91B0FBB4-04A9-D5D7-16F0F3976AA697ED
C9A22247-E776-B892-2D807E7555171534

# Kantrowitz is Colloquium Speaker at LeMoyne College

Professor of Mathematics Robert Kantrowitz '82 was the colloquium speaker at LeMoyne College's Mathematics Department in Syracuse on April 15. In his talk, "Golf, tee ball, and triangles," Kantrowitz compared various solutions to the problem of determining the angle of launch that maximizes the range of a projectile released from above ground level and landing on a hill. These included different approaches from calculus alongside solutions provided by the computer algebra system Maple. The talk concluded with a look at geometric properties of the optimal launch angle.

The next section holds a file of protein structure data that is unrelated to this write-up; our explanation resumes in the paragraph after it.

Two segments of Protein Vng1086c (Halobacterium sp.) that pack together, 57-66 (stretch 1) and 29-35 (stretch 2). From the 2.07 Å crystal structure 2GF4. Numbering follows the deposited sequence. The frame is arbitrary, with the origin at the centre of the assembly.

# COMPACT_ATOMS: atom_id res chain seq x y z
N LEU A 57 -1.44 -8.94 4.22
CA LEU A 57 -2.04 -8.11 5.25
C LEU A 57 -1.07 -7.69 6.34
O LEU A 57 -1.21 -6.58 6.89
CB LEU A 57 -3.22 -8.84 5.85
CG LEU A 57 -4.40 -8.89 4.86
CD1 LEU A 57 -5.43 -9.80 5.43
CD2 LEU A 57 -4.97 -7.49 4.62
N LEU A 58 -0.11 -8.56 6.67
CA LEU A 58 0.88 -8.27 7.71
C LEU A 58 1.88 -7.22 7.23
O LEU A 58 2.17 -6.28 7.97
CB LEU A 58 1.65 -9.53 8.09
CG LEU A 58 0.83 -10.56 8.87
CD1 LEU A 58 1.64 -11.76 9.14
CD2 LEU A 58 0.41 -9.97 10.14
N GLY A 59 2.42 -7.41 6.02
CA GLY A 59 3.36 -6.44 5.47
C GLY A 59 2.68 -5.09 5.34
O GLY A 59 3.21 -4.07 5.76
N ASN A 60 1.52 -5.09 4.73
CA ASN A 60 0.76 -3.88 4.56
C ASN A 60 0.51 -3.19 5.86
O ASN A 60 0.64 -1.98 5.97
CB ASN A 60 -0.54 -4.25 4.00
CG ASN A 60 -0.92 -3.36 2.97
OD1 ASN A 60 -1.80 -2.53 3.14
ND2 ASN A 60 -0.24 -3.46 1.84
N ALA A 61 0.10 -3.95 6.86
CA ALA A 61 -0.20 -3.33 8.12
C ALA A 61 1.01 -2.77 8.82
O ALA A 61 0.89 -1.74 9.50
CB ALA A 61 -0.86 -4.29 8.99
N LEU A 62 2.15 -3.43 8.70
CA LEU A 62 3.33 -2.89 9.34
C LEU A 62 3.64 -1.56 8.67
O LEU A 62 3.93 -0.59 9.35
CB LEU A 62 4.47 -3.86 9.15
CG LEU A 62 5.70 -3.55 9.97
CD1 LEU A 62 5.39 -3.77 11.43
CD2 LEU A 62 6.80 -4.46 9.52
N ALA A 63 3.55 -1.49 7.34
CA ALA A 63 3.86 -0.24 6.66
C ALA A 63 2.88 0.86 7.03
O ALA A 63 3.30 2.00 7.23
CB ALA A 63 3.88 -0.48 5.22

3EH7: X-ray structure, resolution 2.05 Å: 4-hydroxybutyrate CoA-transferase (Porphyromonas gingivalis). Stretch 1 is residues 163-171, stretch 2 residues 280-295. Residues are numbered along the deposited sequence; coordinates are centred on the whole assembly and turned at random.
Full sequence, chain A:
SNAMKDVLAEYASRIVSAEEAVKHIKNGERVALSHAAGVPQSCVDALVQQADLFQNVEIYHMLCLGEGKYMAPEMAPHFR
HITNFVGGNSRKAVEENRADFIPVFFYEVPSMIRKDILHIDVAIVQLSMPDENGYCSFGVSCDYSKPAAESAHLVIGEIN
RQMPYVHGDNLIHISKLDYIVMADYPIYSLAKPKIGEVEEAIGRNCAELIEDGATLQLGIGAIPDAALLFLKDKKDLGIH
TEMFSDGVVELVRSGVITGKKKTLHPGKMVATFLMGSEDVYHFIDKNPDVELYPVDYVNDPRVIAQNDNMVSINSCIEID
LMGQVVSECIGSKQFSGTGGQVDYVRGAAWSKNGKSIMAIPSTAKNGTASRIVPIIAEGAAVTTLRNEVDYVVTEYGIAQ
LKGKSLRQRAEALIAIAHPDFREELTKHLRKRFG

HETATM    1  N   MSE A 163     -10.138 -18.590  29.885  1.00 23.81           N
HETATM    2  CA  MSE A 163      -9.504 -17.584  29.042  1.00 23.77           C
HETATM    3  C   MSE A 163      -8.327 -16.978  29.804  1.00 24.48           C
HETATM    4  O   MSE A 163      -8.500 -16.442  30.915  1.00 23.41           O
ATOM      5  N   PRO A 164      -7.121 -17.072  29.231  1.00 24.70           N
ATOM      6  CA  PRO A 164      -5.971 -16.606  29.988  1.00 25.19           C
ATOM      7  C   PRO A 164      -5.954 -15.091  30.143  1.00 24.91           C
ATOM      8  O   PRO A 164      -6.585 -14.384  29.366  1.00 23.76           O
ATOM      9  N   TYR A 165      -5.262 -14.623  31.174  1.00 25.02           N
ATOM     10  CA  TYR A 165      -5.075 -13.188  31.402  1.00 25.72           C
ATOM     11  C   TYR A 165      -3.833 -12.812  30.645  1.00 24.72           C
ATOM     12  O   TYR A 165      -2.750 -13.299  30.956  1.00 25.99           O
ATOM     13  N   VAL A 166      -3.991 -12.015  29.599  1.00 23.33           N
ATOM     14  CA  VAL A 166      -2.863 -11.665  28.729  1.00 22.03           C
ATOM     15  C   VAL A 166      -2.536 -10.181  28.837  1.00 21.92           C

Ball players of all varieties should take note of this presentation. Golfers and kickball players should hit or kick a ball that is resting on level ground at a 45-degree angle to gain maximal range. This is a classical result, apparently known to Galileo.

For tee ball players who are hitting from above ground level -- or for someone trying to throw an object out of a high window as far as possible -- a 45-degree angle is, in fact, not optimal. Rather, as the launch point gets higher and higher, calculus confirms that the angle that will achieve maximal range decreases.

If the playing field is literally not level, that is, if a golfer, or kicker, or tee ball batter is hitting or kicking down a hill, for example, adjustments need to be made in the launch angle as well; here, too, the best angle is not 45 degrees, but gets closer and closer to 0, as the hill slopes more and more downward.